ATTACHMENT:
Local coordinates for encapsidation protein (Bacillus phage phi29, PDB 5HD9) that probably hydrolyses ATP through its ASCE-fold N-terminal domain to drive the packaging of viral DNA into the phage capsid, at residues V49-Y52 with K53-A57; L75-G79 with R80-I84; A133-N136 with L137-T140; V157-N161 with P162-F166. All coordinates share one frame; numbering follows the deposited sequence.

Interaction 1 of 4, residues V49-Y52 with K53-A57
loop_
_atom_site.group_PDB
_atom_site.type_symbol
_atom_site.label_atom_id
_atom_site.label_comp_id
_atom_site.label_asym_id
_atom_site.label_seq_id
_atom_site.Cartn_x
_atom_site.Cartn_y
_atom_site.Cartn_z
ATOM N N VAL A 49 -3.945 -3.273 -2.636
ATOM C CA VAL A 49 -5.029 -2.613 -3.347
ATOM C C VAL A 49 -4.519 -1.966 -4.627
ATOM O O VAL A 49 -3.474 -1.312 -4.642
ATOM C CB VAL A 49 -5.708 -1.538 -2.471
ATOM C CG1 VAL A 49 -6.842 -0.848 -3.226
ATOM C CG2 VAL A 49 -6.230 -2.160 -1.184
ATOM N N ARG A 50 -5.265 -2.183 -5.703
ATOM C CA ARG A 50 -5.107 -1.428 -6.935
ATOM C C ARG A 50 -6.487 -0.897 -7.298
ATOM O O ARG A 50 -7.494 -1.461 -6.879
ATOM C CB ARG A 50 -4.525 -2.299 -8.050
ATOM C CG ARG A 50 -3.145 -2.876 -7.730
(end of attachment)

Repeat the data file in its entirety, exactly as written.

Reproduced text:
Local coordinates for encapsidation protein (Bacillus phage phi29, PDB 5HD9) that probably hydrolyses ATP through its ASCE-fold N-terminal domain to drive the packaging of viral DNA into the phage capsid, at residues V49-Y52 with K53-A57; L75-G79 with R80-I84; A133-N136 with L137-T140; V157-N161 with P162-F166. All coordinates share one frame; numbering follows the deposited sequence.

Interaction 1 of 4, residues V49-Y52 with K53-A57
loop_
_atom_site.group_PDB
_atom_site.type_symbol
_atom_site.label_atom_id
_atom_site.label_comp_id
_atom_site.label_asym_id
_atom_site.label_seq_id
_atom_site.Cartn_x
_atom_site.Cartn_y
_atom_site.Cartn_z
ATOM N N VAL A 49 -3.945 -3.273 -2.636
ATOM C CA VAL A 49 -5.029 -2.613 -3.347
ATOM C C VAL A 49 -4.519 -1.966 -4.627
ATOM O O VAL A 49 -3.474 -1.312 -4.642
ATOM C CB VAL A 49 -5.708 -1.538 -2.471
ATOM C CG1 VAL A 49 -6.842 -0.848 -3.226
ATOM C CG2 VAL A 49 -6.230 -2.160 -1.184
ATOM N N ARG A 50 -5.265 -2.183 -5.703
ATOM C CA ARG A 50 -5.107 -1.428 -6.935
ATOM C C ARG A 50 -6.487 -0.897 -7.298
ATOM O O ARG A 50 -7.494 -1.461 -6.879
ATOM C CB ARG A 50 -4.525 -2.299 -8.050
ATOM C CG ARG A 50 -3.145 -2.876 -7.730